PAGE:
Luis Florido, left, chairman of the Venezuelan National Assembly's Foreign Policy Committee, hosted Amnesty International Director of the Americas Erika Guevara-Rosas, right, on Monday to discuss the human rights crisis in Venezuela under the administration of President Nicolas Maduro. Photo courtesy of Luis Florido
CARACAS, Venezuela, June 7 (UPI) -- Amnesty International representatives visited Venezuela's opposition-controlled National Assembly on Monday to discuss political prisoners and the country's human rights record.
Erika Guevara-Rosas, director of Amnesty International's Americas division, met with the chairman of the National Assembly's Foreign Policy Committee, Luis Florido, and with the president of the Interior Policy Committee, Delsa Solórzano.
"In Venezuela, all human rights are violated at the same time," Solórzano said Monday, adding that in Venezuela there are now 116 political prisoners, whereas there were 89 in January.
President Nicolas Maduro's administration has been accused of targeting opposition politicians and of suppressing the opposition movement. Monday's meeting included discussion over the incarceration of three opposition National Assembly members, Rosmit Mantilla, Renzo Prieto and Gilberto Sojo, who are reportedly experiencing health problems while being held in isolation.
The three jailed parliament members, who were elected to office in December while imprisoned, were arrested in 2014 as part of sweeping arrests made by the Maduro administration following deadly demonstrations. The 2014 protests, partly organized by jailed Venezuelan opposition leader Leopoldo López, called for better security, an end to food shortages and enhanced freedom of speech for citizens, but the protests turned deadly -- about 43 people died, both government supporters and opponents.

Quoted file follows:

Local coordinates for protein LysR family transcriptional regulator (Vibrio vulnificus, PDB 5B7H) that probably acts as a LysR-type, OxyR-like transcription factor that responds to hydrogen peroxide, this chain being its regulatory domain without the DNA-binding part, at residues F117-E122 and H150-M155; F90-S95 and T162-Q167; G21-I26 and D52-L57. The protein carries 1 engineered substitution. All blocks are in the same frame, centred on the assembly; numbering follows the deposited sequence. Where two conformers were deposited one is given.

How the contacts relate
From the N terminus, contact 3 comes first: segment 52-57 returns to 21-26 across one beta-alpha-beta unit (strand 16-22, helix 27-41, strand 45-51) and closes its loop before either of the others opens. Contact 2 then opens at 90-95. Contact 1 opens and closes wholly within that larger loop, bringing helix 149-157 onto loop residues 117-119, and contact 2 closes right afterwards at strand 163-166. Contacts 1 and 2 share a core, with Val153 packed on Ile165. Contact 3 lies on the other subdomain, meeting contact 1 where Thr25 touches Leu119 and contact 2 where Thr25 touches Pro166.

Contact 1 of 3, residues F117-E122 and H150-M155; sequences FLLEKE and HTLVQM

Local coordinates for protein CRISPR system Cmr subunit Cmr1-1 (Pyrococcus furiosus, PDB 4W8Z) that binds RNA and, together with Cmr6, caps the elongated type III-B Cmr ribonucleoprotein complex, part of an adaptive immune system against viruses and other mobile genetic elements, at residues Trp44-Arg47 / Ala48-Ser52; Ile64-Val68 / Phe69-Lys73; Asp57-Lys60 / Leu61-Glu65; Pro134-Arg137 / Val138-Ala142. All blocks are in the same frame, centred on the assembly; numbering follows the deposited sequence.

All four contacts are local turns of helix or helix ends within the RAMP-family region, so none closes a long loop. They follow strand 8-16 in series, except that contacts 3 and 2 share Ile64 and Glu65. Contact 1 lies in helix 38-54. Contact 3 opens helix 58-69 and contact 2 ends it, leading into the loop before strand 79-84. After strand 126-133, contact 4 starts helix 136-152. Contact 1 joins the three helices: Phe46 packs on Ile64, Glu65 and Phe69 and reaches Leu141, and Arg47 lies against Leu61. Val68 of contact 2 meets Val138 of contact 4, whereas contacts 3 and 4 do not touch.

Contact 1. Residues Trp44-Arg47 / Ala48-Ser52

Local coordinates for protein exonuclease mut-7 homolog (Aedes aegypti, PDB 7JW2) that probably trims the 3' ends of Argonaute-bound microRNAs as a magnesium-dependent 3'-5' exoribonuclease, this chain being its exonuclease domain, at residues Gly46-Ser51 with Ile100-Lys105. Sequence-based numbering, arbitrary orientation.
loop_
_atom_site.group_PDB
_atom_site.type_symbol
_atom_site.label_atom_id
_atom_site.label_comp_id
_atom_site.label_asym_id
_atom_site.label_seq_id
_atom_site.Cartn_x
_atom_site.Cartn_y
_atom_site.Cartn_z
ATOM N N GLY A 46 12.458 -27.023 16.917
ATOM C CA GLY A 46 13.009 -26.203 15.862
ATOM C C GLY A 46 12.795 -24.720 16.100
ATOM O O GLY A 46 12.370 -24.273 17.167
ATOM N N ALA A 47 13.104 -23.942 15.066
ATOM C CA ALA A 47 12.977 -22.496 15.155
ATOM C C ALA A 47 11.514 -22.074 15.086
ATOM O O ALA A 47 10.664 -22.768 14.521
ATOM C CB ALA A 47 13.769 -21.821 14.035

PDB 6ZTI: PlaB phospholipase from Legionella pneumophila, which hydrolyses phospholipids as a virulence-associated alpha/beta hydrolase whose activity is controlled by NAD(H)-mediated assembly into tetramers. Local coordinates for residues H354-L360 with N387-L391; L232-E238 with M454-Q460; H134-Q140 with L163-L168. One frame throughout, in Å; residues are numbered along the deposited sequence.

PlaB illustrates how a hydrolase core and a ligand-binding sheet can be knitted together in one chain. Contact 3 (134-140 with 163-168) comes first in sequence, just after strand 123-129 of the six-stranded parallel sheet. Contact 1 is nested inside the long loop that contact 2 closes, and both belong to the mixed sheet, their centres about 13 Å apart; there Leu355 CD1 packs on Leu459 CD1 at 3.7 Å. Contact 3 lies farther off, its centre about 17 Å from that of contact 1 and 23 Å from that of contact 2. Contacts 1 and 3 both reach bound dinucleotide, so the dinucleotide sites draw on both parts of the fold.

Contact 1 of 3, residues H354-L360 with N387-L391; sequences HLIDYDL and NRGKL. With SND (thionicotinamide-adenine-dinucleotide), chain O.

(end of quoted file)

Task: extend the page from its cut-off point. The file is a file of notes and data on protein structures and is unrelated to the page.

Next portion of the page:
Guevara-Rosas said "Venezuela presents one of the worst crossroads in recent history" for the "serious violations" of constitutionally guaranteed civil and political rights. She also warned against a decrease in respect for human rights in Latin America that is not attributed to financial issues but to a "political and moral" crisis.
The opposition is continuing to put pressure on Venezuela's National Electoral Council, or CNE, over a recall referendum process that has been delayed by the electoral body. On Monday, thousands of opposition members gathered in Caracas to demand the CNE authorize the nearly 2 million signatures the opposition gathered to move forward with the recall petition process. The CNE only required less than 200,000 for the first phase but has stalled entering the second phase of the process due to "irregularities" in the signatures collected.
In April, Venezuela's highest court ruled unconstitutional an amnesty bill passed by the National Assembly that would have released up to 110 political prisoners. The court has been criticized for acting as an extension of the socialist regime established under late former President Hugo Chavez.